Today we're sitting down with Brenda Schloneger from Legacy Farms, a 1,100 cow dairy operation south-west of Shell Lake.
She's grabbed a cup of the Dock's house blend coffee and makes herself comfortable while awaiting the questions.
Brenda is from Indiana and her husband Rod was born and raised in Ohio. They met at college in Indiana, she pursuing a degree in Social Work and Rod as an Art Major. Both had been raised on farms, but farming was the last thing on their minds.
They married while still in college in 1973 and in 1975 they were following in their parent's footsteps and looking for a small farm somewhere so they could milk cows.
They found out that some people they from Indiana were moving to rural Spooner to buy farms because the land was so much cheaper. Rod spent the first winter in Wisconsin helping to build Trego Community Church. In the spring they purchased all the cows, equipment and feed on a small, derelict farm in Springbrook.
Two weeks after they moved into their first place, they were offered the opportunity to farm with another couple, and they jumped at the chance.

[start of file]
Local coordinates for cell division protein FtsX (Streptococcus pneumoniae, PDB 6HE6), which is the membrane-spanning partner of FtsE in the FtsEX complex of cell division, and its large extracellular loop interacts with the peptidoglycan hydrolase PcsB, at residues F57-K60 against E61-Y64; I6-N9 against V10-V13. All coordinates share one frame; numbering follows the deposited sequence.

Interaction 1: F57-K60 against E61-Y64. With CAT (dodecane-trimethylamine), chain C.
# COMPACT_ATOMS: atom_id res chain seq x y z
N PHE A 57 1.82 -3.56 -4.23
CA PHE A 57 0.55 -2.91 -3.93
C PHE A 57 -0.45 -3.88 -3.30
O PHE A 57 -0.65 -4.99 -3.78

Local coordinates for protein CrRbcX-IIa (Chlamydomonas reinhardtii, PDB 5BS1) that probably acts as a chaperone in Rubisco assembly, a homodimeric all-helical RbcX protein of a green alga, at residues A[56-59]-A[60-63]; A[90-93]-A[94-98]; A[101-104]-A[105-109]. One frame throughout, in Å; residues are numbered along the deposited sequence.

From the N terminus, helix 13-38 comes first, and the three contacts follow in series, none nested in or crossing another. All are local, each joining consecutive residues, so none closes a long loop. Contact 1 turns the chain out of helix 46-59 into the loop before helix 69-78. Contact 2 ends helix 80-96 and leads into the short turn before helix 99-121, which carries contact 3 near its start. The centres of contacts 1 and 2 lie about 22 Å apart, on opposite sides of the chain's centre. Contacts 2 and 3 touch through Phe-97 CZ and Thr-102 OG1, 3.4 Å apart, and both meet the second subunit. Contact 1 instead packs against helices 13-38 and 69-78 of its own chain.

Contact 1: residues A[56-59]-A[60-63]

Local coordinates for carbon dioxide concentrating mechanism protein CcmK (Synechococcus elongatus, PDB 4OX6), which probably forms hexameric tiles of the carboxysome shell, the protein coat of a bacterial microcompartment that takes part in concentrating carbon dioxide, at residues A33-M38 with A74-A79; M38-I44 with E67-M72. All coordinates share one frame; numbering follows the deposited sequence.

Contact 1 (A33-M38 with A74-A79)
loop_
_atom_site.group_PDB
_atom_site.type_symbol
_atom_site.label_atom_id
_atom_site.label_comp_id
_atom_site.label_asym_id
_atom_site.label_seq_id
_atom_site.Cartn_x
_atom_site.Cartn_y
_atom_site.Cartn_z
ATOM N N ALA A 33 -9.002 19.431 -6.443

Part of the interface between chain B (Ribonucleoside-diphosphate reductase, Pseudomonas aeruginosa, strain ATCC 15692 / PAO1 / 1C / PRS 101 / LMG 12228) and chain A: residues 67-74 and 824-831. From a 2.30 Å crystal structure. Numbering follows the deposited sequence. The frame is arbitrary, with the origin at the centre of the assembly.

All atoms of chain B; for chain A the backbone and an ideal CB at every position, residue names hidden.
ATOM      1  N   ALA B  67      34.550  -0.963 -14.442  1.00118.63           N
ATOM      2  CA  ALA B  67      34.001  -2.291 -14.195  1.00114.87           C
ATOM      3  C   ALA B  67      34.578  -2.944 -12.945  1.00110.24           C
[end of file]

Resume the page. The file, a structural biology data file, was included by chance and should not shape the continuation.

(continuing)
It wasn't long before they found a farm for sale west of Shell Lake and were about ready to sign the papers and the husband backed out of the deal, wanting to stay on the farm.
Their final move was a place farther south of Shell Lake. They were told that the two previous owners had lost their shirts, but they were determined to stay and make a go of it.
They moved their original herd of thirty cows three times that year, and now they were set; a small one hundred fifty five acre farm with room to grow.
The first two years were exceedingly hard. They were living the life that you only read about; endless days of work, babies in the tractor for twelve hours complete with bottles and diapers so the crops could be put in, tended and then harvested.
It was the Farmer's Service Agency (FSA) who came to their rescue with an unusual proposal, to cash flow they must get bigger. They did. Soon there were 45 cows, and then 60 and they had five of their own children and raised an additional seven more. That's right, a dozen kids.